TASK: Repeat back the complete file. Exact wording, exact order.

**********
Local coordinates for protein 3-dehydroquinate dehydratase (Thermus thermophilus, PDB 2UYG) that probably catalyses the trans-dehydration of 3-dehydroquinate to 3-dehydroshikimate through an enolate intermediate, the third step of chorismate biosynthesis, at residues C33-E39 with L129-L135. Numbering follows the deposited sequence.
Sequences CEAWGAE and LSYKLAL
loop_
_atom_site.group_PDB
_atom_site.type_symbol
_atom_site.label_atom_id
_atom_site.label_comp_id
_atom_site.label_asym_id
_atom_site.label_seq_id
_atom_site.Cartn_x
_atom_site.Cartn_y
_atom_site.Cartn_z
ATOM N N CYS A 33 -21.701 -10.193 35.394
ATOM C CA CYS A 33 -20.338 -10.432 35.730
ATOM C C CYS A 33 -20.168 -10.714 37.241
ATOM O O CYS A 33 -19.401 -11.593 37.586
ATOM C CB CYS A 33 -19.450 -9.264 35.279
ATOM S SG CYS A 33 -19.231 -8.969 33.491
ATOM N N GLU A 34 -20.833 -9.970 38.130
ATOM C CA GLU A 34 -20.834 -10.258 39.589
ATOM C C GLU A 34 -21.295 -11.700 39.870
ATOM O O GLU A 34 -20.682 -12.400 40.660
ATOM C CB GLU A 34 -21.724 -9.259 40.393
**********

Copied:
Local coordinates for protein 3-dehydroquinate dehydratase (Thermus thermophilus, PDB 2UYG) that probably catalyses the trans-dehydration of 3-dehydroquinate to 3-dehydroshikimate through an enolate intermediate, the third step of chorismate biosynthesis, at residues C33-E39 with L129-L135. Numbering follows the deposited sequence.
Sequences CEAWGAE and LSYKLAL
loop_
_atom_site.group_PDB
_atom_site.type_symbol
_atom_site.label_atom_id
_atom_site.label_comp_id
_atom_site.label_asym_id
_atom_site.label_seq_id
_atom_site.Cartn_x
_atom_site.Cartn_y
_atom_site.Cartn_z
ATOM N N CYS A 33 -21.701 -10.193 35.394
ATOM C CA CYS A 33 -20.338 -10.432 35.730
ATOM C C CYS A 33 -20.168 -10.714 37.241
ATOM O O CYS A 33 -19.401 -11.593 37.586
ATOM C CB CYS A 33 -19.450 -9.264 35.279
ATOM S SG CYS A 33 -19.231 -8.969 33.491
ATOM N N GLU A 34 -20.833 -9.970 38.130
ATOM C CA GLU A 34 -20.834 -10.258 39.589
ATOM C C GLU A 34 -21.295 -11.700 39.870
ATOM O O GLU A 34 -20.682 -12.400 40.660
ATOM C CB GLU A 34 -21.724 -9.259 40.393